South Africa's ranking as worst in the world for its maths and science education is "a state of emergency", the opposition has said.
The Democratic Alliance called for a full skills audit of all maths, science and technology teachers.
The World Economic Forum (WEF) report on information technology assessed the economies of 148 countries.
But the government has rejected it, saying the findings were based on perceptions and not hard data.
The World Economic Forum's The Global Information Technology Report assesses how ready countries are to exploit the opportunities offered by information and communications technology and how they can use it to improve conditions.
For the overall quality of education, South Africa came 146th in the WEF ranking.
While not all countries were surveyed, South Africa was ranked below Kenya, Nigeria and Zimbabwe.
Annette Lovemore, shadow minister for basic education, said her government counterpart, Angie Motshekga, should answer questions in parliament about the "worsening" state of education.
"It is deeply disturbing. Not only are we failing hundreds of thousands of learners in our schools but we are certainly failing our economy that needs the skills that maths and science produce," South Africa's Eyewitness News quotes Ms Lovemore as saying.
Ms Motshekga's Department of Basic Education dismissed the report as "based on interviews conducted with business sector executives".
"The WEF report does not base its research on any actual tests or assessments done by learners, they do not in any way interact with learners in the system or any credible education institutions to get their data," the statement said.
WEF world ranking: Quality of maths and science education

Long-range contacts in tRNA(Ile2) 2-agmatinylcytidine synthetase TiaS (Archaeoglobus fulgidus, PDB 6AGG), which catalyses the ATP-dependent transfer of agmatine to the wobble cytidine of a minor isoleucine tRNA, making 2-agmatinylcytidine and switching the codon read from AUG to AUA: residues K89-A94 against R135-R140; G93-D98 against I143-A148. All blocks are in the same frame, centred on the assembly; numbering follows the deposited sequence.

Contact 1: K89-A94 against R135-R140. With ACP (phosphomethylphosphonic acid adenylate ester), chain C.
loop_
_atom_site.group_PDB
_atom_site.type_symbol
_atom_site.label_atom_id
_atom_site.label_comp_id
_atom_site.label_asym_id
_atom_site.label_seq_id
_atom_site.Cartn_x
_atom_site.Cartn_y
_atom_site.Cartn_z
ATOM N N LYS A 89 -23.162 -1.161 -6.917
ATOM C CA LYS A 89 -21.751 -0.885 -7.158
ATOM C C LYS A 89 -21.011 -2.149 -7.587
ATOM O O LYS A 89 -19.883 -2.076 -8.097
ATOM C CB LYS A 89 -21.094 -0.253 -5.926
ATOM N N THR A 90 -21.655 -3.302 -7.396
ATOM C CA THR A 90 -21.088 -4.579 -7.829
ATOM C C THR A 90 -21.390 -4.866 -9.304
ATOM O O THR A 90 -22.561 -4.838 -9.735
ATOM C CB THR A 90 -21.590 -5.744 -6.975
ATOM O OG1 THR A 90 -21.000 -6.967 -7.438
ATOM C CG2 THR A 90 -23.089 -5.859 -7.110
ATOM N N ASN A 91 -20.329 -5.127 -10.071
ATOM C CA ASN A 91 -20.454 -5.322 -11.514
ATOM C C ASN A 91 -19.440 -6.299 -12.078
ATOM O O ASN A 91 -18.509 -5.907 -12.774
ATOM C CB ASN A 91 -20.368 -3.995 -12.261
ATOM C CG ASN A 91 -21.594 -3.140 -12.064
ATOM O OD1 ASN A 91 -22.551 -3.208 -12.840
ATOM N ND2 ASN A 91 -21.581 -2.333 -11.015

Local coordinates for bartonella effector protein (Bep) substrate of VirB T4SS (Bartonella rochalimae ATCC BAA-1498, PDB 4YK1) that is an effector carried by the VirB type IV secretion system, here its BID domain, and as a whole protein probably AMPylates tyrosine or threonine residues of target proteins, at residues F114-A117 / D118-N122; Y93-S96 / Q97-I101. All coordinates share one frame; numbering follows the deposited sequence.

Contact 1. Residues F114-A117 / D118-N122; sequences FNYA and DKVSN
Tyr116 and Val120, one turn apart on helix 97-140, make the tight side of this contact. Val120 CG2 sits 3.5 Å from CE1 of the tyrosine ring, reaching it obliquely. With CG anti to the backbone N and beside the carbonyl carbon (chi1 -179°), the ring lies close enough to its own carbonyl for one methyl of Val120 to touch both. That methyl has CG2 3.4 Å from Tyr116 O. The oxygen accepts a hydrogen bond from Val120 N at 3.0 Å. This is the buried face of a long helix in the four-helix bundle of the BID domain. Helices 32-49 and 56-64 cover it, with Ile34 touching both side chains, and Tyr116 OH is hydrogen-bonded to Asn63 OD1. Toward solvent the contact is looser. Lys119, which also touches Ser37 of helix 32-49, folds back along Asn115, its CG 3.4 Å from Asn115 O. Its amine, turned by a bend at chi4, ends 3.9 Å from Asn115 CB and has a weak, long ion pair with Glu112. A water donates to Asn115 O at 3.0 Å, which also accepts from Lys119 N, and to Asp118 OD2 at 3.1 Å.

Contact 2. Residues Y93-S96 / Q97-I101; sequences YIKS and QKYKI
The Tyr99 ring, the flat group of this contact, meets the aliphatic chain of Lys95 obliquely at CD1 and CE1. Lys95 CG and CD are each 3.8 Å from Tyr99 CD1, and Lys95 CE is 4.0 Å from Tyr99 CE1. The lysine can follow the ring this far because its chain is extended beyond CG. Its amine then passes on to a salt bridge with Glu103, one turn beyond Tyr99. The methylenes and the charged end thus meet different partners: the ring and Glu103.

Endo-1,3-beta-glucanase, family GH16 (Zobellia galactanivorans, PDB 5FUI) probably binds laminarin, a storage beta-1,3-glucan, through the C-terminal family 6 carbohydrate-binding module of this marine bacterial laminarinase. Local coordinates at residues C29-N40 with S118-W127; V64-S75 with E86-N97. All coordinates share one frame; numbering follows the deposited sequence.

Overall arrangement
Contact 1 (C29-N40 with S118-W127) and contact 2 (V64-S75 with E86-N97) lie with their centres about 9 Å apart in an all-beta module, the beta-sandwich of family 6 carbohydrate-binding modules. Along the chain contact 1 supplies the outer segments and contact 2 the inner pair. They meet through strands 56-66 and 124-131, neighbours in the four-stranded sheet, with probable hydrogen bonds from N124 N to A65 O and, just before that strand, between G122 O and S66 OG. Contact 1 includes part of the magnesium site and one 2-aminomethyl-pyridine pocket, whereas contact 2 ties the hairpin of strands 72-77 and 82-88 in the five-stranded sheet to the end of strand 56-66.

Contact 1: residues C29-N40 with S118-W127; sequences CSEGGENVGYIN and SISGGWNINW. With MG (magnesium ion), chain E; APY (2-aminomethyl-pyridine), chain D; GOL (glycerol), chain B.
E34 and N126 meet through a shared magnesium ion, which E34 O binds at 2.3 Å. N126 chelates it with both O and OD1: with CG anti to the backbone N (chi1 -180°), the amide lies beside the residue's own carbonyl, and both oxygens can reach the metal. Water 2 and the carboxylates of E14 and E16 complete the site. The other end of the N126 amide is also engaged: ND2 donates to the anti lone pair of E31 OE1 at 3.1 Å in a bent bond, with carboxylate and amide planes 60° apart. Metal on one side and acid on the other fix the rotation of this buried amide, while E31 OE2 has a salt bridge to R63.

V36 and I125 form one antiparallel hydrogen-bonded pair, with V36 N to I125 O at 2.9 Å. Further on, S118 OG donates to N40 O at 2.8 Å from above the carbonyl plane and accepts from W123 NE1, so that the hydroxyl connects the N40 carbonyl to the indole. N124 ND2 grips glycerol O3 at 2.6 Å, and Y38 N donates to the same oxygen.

- Top five: Singapore; Finland; Belgium; Lebanon; Switzerland
- Bottom five: Honduras; Egypt; Dominican Republic; Angola; South Africa
"Credible international assessments into the state of mathematics, science and technology education in South Africa have consistently shown an improvement in the performance of the country in this regard," it said.
But Ms Lovemore said there had been no "false insinuation" in the report - and while there had been some improvements in recent years, the "overall picture is still frightening".
She said that 90% of 15-year-olds had failed to reach a "low level of achievement" in a 2003 world survey of maths and science - this figure was 76% in 2011.
"This is a state of emergency, and requires appropriate, urgent action," Ms Lovemore said.
The BBC's Pumza Fihlani in Johannesburg says last year a special ministerial task team investigated the teaching of maths, science and technology and painted a bleak picture of the country's education system.
Opposition parties accuse Ms Motshekga, who is serving a second term, of not doing enough to turn things around since the task team's report, she says.
The worst-affected schools are those in rural areas where a lack of teaching materials and teacher absenteeism are the major problems.